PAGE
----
Police and prosecutors around Virginia will have to change the way they handle marijuana cases after a warning issued late Thursday by the director of the Department of Forensic Science.
Linda Jackson sent a letter to "all agencies serviced by the DFS laboratories" warning that the state labs' testing capabilities are not sufficient to comply with a new state law.
"It's important for them to understand what the limitations of our testing are, so that they can make appropriate decisions in the criminal justice system," Jackson told the I-Team. "I definitely don't want anyone to go to jail if they were not breaking some law."
U.S. & World
News from around the country and around the globe
The move came the same day a News4 I-Team investigation revealed a two-fold problem driven by the rapid growth of hemp-derived products, like CBD, and state legislatures' rush to pass laws clarifying their legality.
An investigation by the I-Team revealed field tests used by law enforcement throughout D.C., Maryland, Virginia and around the country to identify marijuana also turn positive when testing CBD products. The tests merely detect the presence of cannabinoids and cannot tell which are ones present.
The I-Team reached out to several companies that make police field tests currently in use; none responded to our questions.
"The current marijuana field tests (Duquenois-Levine) approved by DFS are only capable of presumptively identifying Cannabis Sativa plant material; thus [they] cannot distinguish marijuana from industrial hemp," Jackson wrote. She indicated DFS is in the process of validating a different field test that may have that capability.
An additional concern stems from Virginia's new definition of marijuana, enacted in March following action from the state legislature. The new definition legalizes hemp-derived products like CBD, as long as they only have trace amounts of tetrahydrocannabinol (THC) no greater than 0.3 percent. THC is the component of marijuana that can get users high.
But currently, the state's forensic labs can only measure the THC percentage in oils; they're still working on establishing a quantitative lab test to measure the amount of THC in plant material, edibles and other products.
Jackson told the I-Team she expects to have the new quantitative tests up and running later this summer. In the meantime, the lab will only be able to tell if products contain THC, not the specific amount, which would determine whether the product complies with the new state law.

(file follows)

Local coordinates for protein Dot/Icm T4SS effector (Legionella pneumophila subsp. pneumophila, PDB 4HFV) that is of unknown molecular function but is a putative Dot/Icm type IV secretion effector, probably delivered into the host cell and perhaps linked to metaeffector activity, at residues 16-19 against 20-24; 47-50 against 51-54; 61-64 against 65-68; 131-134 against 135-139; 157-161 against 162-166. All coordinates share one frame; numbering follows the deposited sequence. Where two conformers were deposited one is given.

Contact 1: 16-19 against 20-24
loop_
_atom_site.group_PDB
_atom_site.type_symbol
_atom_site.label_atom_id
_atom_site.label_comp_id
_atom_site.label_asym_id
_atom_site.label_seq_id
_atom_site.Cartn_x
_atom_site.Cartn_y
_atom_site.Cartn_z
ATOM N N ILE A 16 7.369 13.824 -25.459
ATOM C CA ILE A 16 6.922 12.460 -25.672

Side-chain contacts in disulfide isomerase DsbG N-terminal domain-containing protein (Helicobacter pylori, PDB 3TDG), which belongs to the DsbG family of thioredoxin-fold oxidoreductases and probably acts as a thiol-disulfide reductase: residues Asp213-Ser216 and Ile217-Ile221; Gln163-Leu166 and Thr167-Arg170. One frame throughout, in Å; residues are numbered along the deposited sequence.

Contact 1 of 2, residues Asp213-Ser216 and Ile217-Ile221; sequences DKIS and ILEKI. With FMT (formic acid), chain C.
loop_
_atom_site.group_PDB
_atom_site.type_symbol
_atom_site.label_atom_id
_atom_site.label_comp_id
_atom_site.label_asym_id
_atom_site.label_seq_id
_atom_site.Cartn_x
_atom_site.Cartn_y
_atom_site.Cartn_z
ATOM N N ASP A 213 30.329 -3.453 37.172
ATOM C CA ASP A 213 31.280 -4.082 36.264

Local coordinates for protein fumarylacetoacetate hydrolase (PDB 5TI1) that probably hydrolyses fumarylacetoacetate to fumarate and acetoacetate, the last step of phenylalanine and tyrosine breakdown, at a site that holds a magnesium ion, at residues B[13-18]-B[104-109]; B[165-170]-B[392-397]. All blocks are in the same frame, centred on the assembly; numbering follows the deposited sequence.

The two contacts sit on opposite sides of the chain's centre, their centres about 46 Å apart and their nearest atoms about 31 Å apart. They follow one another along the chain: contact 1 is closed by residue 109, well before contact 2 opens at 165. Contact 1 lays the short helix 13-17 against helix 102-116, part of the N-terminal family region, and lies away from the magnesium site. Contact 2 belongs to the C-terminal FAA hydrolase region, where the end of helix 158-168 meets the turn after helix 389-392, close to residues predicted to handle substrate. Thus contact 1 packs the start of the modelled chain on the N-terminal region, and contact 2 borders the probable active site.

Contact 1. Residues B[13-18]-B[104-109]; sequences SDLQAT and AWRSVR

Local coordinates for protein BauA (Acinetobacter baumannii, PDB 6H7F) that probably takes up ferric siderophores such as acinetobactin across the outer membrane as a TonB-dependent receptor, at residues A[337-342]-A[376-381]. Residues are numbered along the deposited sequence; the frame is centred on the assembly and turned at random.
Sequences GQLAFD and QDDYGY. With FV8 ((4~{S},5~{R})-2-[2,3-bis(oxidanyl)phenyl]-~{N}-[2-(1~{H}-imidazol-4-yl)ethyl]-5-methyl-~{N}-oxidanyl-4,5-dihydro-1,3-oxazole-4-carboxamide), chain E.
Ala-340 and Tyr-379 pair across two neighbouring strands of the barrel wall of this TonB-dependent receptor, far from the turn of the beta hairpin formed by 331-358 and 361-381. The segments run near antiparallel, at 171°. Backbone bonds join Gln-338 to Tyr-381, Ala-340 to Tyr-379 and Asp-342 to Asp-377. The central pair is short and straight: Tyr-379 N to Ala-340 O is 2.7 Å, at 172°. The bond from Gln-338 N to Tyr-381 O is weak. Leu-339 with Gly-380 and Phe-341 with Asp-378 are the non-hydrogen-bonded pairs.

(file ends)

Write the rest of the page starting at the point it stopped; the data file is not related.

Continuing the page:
Once the labs develop that capability, it will be used to test evidence from cases where the plant material is "packaged and labeled as a hemp product" or if the defendant claims the product is in compliance with the new law.
"Because it's a time consuming test to do that quantitation to determine the concentration of THC, we don't want to do it necessarily if it's not required," Jackson told the I-Team.
Jackson says the lab is currently holding any cases where the need for quantitative testing may be an issue until those tests are able to be completed. She was aware of the coming changes to the law during the legislative process, however the impact the law would have and the need for additional testing capabilities was not immediately clear.
"The new law has definitely complicated all of this," Jackson said. "We are still working to make sure that we understand all of the definitions so that we are providing the appropriate types of tests."
She said the current language in the law still leaves some questions unanswered — for example, whether to consider an evidence sample of plant material as a finished product if it's packaged with branding as hemp-derived CBD. She said those kinds of questions will need to be answered by attorneys and legislators, not by the chemists in the state lab.